It is also worth noting that the light falls on the α-FeSi(Al) surface of the solar cell. The α-FeSi(Al) is highly reflecting, resulting in the loss of current and efficiency. Therefore, use of effective anti-reflection coating could boost the performance of the solar cell further. On the other hand, the high refractive property of α-FeSi(Al) can be exploited, provided the structure of the solar cell is reversed to n-Si/α-FeSi(Al), where light will enter through Si. This makes α-FeSi(Al) highly promising candidate for poly-Si thin film and other band gap compatible thin film technologies which can use the internal reflection from α-FeSi(Al) surface. Even though, the efficiency of the reported device is lower compared with traditional single homojunction crystalline Si solar cells, it is worth to emphasize here that this is the first demonstrated result for such a device structure with efficiency more than 5% and it is comparable with other reported results for the similar device structure11,13,14,15,16,17,37,38. The photovoltaic parameters are compared with the reported results (Table 2). The average efficiency of the fabricated solar cells devices with 22 nm thick α-FeSi(Al) layer is 4.8% with standard deviation of 0.3. The novelty of this work lies in the fabrication and integration of α-FeSi(Al) with silicon using a simple and environmental-friendly approach at a low temperature using conventional sputter method. Furthermore, an optimum device structure with appropriate surface passivation is likely to enhance the performance of the device. Antireflective coatings (ARCs) have been used in solar cells to reduce the optical reflectance and enhance the power conversion efficiency of the cells39. An enhancement of 40% in power conversion efficiency was observed in the mono-crystalline Si solar cell with a triple-layer ARC40. Furthermore, a relative increase in power conversion efficiency of ~15.6% and ~22.8% was observed for single layer and double layer nanocrystals-embedded-ARC respectively, as compared to the solar cell with silicon-nitride based ARC41. It was also found that the metal nanoparticle induced surface resonance improved p-n junction based solar cells performance42,43. Recently, we have developed sputter grown p-type CuO which shows low reflection in the visible spectrum of solar radiation, it can be a suitable candidate for the surface passivation44. Thus, by employing the advance light trapping scheme along with proper surface passivation on α-FeSi(Al) layer and optimizing the regrown silicon layer thickness, it is possible to push the efficiency of the Al alloyed iron-silicide/silicon based solar cell well beyond ~12%.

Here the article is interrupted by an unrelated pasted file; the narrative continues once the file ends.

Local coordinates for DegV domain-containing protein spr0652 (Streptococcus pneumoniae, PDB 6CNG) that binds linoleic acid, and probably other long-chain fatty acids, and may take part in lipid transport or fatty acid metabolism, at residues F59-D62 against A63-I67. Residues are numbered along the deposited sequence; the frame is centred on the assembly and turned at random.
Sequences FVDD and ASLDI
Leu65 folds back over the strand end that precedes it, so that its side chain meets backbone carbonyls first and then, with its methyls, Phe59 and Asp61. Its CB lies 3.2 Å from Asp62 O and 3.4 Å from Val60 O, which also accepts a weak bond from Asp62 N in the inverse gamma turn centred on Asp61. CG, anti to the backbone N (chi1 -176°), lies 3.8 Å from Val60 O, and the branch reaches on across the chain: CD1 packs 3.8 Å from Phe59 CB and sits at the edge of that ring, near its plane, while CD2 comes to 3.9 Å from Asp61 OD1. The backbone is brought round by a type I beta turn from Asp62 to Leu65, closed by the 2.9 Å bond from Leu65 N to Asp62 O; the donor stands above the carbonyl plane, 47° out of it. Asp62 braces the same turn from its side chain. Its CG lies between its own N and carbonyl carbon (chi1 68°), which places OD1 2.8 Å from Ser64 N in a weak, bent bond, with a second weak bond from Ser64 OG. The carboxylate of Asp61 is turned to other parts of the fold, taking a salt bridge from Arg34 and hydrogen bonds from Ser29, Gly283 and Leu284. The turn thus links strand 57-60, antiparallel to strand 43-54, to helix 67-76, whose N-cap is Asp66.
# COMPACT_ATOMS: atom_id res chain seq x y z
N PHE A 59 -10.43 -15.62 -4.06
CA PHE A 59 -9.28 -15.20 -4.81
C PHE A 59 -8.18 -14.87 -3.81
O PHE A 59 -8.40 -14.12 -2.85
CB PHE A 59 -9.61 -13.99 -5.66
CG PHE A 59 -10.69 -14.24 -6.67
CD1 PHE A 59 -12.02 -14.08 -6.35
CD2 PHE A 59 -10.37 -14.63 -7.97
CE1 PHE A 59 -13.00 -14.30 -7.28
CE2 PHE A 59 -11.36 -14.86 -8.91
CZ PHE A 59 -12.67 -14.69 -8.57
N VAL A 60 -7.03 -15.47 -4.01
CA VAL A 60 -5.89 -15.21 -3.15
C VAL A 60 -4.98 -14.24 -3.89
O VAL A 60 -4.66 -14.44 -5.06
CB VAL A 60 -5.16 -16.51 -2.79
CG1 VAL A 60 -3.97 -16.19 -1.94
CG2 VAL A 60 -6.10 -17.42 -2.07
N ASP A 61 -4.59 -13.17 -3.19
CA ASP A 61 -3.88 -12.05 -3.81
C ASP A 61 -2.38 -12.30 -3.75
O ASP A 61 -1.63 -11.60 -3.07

The interface quality of α-FeSi(Al)/n-Si was shown to depend on the annealing temperature and thickness of FeSi(Al) layer. A working solar cell device using α-FeSi(Al) and n-Si was demonstrated with promising photovoltaic properties. The solar cells exhibited an open circuit voltage, short-circuit current and a fill factor (FF) of 425 mV, 18.5 mA/cm2 and 63.5%, respectively, yielding a device efficiency of ~5.1%. Furthermore, photovoltaic parameters of α-phase FeSi(Al)/n-Si based solar cells were extracted using compact model. Interface quality and formation of thin film regrown silicon at the α-FeSi(Al)/silicon interface were found to be crucial for the performance of α-FeSi(Al)/n-type silicon based solar cells. Nanoscale surface engineering through the formation of regrown silicon layer can boost the performance of the device remarkably. There is a tremendous scope to improve the performance of the reported solar cell device with the introduction of effective surface passivation using anti-reflection coating on α-FeSi(Al) layer. This study shows new opportunities for the Si based photovoltaic technology using a sputter deposition method and low temperature processing for the development of a simple, sustainable and los cost photovoltaic technology.
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The authors declare no competing financial interests.
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Kumar Dalapati, G., Masudy-Panah, S., Kumar, A. et al. Aluminium alloyed iron-silicide/silicon solar cells: A simple approach for low cost environmental-friendly photovoltaic technology. Sci Rep 5, 17810 (2016). https://doi.org/10.1038/srep17810